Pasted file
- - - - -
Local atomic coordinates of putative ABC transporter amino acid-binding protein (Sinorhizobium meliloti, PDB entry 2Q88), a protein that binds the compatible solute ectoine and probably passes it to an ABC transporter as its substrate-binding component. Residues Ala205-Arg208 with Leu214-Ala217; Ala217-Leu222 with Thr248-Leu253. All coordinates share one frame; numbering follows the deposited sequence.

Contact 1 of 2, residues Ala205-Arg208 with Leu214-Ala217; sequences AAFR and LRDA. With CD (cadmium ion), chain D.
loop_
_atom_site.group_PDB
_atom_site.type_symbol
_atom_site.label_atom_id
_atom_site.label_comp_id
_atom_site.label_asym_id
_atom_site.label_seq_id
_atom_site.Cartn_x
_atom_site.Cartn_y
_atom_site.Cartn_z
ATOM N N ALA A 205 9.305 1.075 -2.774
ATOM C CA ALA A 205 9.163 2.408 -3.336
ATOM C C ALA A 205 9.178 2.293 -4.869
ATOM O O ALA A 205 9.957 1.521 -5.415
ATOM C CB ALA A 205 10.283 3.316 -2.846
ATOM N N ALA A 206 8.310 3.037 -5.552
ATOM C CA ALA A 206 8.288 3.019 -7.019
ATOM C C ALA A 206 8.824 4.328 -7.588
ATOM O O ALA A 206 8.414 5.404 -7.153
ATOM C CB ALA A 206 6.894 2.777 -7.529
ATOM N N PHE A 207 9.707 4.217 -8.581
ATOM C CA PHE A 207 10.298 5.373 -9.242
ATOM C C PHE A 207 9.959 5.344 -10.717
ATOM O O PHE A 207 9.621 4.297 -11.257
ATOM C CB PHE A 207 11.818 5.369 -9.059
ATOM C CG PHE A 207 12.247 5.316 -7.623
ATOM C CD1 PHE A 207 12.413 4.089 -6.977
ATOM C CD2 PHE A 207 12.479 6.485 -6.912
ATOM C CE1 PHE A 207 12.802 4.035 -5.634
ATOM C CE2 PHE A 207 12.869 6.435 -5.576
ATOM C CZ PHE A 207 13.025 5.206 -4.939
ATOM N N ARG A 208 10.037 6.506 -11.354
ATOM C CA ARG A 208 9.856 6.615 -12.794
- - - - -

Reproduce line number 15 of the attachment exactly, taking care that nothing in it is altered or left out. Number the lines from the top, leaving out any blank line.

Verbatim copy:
ATOM C C ALA A 205 9.178 2.293 -4.869